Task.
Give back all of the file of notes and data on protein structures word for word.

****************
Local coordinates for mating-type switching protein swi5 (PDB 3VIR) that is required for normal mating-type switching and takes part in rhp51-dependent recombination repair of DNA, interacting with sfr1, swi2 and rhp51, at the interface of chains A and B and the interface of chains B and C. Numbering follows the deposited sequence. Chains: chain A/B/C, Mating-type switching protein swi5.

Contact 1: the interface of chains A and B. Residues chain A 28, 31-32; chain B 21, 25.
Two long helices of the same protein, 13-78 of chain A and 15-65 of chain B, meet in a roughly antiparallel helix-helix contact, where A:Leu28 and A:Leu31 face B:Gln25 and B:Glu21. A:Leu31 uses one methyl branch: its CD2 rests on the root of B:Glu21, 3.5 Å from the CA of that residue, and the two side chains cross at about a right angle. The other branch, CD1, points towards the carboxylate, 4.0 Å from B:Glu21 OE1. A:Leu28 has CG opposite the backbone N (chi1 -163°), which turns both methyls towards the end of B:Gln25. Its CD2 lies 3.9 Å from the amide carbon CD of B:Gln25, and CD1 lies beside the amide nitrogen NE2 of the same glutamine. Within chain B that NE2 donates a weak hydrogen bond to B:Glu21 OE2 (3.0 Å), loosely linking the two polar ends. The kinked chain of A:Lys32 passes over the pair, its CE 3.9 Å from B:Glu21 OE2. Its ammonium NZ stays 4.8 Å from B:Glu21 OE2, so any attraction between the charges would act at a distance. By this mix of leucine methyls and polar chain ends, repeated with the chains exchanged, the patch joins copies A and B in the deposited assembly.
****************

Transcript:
Local coordinates for mating-type switching protein swi5 (PDB 3VIR) that is required for normal mating-type switching and takes part in rhp51-dependent recombination repair of DNA, interacting with sfr1, swi2 and rhp51, at the interface of chains A and B and the interface of chains B and C. Numbering follows the deposited sequence. Chains: chain A/B/C, Mating-type switching protein swi5.

Contact 1: the interface of chains A and B. Residues chain A 28, 31-32; chain B 21, 25.
Two long helices of the same protein, 13-78 of chain A and 15-65 of chain B, meet in a roughly antiparallel helix-helix contact, where A:Leu28 and A:Leu31 face B:Gln25 and B:Glu21. A:Leu31 uses one methyl branch: its CD2 rests on the root of B:Glu21, 3.5 Å from the CA of that residue, and the two side chains cross at about a right angle. The other branch, CD1, points towards the carboxylate, 4.0 Å from B:Glu21 OE1. A:Leu28 has CG opposite the backbone N (chi1 -163°), which turns both methyls towards the end of B:Gln25. Its CD2 lies 3.9 Å from the amide carbon CD of B:Gln25, and CD1 lies beside the amide nitrogen NE2 of the same glutamine. Within chain B that NE2 donates a weak hydrogen bond to B:Glu21 OE2 (3.0 Å), loosely linking the two polar ends. The kinked chain of A:Lys32 passes over the pair, its CE 3.9 Å from B:Glu21 OE2. Its ammonium NZ stays 4.8 Å from B:Glu21 OE2, so any attraction between the charges would act at a distance. By this mix of leucine methyls and polar chain ends, repeated with the chains exchanged, the patch joins copies A and B in the deposited assembly.